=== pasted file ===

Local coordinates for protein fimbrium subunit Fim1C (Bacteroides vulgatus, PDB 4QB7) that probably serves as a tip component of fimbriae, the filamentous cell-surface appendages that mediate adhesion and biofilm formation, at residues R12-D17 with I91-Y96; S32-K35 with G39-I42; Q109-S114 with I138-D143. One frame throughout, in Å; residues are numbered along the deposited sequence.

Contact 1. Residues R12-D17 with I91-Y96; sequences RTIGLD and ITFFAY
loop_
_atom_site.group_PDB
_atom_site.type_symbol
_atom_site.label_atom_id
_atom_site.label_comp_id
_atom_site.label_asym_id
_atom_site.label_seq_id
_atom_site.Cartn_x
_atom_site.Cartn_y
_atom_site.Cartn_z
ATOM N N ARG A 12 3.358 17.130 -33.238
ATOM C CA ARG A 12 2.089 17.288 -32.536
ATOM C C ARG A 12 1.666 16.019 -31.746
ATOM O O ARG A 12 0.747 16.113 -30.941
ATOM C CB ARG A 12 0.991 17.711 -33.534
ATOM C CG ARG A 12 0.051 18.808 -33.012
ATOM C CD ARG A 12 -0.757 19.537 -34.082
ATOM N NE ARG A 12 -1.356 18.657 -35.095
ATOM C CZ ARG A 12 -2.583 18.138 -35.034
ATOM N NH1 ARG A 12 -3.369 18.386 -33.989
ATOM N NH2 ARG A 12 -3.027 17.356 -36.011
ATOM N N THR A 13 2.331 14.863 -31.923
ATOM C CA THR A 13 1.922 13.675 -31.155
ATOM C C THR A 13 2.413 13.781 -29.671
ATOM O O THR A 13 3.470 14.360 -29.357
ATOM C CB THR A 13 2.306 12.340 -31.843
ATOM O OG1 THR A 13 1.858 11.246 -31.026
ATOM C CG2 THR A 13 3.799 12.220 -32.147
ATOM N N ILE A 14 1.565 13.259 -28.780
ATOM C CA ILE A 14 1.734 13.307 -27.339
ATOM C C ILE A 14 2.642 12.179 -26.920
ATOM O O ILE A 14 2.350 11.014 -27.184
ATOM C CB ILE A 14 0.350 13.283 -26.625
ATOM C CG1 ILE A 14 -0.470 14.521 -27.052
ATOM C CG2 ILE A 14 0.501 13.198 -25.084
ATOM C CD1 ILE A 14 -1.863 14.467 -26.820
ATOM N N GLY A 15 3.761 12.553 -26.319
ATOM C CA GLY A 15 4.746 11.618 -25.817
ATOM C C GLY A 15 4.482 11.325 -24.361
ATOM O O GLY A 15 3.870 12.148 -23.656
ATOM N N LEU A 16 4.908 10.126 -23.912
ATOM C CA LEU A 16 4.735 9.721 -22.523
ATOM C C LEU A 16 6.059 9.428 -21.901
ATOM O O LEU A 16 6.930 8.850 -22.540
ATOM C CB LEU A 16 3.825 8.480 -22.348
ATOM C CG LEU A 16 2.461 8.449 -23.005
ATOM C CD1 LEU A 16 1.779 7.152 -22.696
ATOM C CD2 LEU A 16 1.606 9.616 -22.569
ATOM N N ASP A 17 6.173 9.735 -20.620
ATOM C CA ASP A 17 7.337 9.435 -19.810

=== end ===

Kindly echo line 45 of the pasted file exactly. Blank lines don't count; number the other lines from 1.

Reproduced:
ATOM C C LEU A 16 6.059 9.428 -21.901